I’ve always been interested in the chronology of North Korea’s provocation cycles. As an analogue to recent events, the cycle that interests me most is the one leading up to the attack on the Cheonan in March 2010, and the shelling of Yeonpyeong Island that November. A review of the history preceding those attacks shows that although the first seven months of 2009 were filled with provocations, Pyongyang was relatively conciliatory for the rest of the year, and the early months of 2010 were a time of relative (and ultimately, deceptive) calm.

President Obama began 2009 with an inauguration speech that offered to “extend a hand if you are willing to unclench your fist.” As if to reaffirm that peace is anathema to a regime founded on isolation and conflict, North Korea responded with a familiar cycle of provocations — a missile test (April), a nuclear test (May), a U.N. Security Council resolution (June) answered with another round of missile tests (July). Also during this period, the North Koreans announced that they had begun (April) and completed (November) reprocessing a batch of plutonium at Yongbyon — all in flagrant violation of George W. Bush’s deathbed accord of 2007, known here as Agreed Framework 2.0.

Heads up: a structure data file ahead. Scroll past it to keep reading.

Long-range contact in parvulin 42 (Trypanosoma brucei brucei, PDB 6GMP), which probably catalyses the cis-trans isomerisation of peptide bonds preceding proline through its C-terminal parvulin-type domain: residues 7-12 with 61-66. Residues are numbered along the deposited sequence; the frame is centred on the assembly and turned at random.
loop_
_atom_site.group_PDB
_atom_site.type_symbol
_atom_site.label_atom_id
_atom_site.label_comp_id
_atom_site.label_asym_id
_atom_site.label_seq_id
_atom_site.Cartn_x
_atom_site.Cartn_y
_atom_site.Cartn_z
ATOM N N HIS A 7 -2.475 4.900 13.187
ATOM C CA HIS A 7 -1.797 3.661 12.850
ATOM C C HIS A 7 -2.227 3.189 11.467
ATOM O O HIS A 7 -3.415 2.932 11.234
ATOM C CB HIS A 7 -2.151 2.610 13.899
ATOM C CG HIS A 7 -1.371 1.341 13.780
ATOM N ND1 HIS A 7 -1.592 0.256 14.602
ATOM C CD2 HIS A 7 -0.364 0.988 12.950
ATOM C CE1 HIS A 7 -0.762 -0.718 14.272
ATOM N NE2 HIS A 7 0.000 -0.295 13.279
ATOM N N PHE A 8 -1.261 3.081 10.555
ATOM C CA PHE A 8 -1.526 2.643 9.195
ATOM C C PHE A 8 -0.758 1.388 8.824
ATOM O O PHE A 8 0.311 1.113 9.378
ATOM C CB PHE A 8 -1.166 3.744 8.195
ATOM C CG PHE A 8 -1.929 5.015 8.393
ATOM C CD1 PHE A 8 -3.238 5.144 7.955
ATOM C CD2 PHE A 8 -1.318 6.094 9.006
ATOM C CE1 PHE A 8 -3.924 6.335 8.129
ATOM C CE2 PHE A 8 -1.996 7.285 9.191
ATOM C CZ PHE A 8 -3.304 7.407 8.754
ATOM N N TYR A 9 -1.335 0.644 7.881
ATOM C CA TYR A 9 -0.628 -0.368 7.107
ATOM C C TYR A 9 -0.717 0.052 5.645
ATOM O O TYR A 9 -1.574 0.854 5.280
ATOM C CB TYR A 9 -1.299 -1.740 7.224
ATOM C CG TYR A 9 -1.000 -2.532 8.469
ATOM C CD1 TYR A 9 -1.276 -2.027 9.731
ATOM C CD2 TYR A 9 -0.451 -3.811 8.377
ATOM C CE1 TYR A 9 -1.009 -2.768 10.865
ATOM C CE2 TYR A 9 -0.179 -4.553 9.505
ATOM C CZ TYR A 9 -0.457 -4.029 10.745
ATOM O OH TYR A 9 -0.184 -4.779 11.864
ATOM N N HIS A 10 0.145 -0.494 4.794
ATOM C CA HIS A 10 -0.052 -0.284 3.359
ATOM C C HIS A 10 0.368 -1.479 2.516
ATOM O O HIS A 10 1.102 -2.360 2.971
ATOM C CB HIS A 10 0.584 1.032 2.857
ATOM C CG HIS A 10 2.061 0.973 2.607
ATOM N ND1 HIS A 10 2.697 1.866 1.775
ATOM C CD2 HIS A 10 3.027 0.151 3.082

In August, North Korea released journalists Laura Ling and Euna Lee to Bill Clinton, released a South Korean businessman it had detained at Kaesong, and sent a high-level delegation to the funeral of Kim Dae-Jung (whose widow Kim Jong-Un very recently snubbed). In November, North Korea called on the U.S. to accept bilateral talks. These developments caused some journalists and analysts to declare a “charm offensive.”

(The other significant event of this period was the Great Confiscation of December 2009, which appears to have caused a degree of internal unrest in North Korea. I do not overlook this as another potential explanation for North Korea’s subsequent conduct. Over the last summer, there was also a spike in reports of internal dissent and resistance in the North.)

Then came January 2010, and North Korea’s New Year speech. Analysis of it followed the formula that “vagueness times mendacity divided by selection bias times preconception plus confirmation bias equals garbage with the predictive utility of an asthmatic nonagenarian’s horoscope.” Accordingly, some analysts seized on an isolated reference to “good-neighborliness and friendship with other countries.” Given the events of 2009, Pyongyang must have known that this olive branch could only bear so much fruit, but for eleven more weeks, there was Peace in Our Time.

If you don’t see much of a pattern here, you’re not alone. What’s noticeable about the period leading up to March 26, 2010 is the relative absence of clashes between North and South Korean forces, and the rhetorical preponderance of conciliation over hostility, even as Pyongyang premeditated the murder of 46 young sailors. The most significant incident during this interlude was North Korea’s shelling of disputed, South Korean-controlled waters in January 2010. Then, North Korea backed away from direct confrontation when South Korean and U.S. forces were engaged and watchful. If that pattern holds today, Pyongyang will wait until Seoul lets its guard down and attack at an unexpected time, place, and manner. That is why this may be over for now, but it’s not over.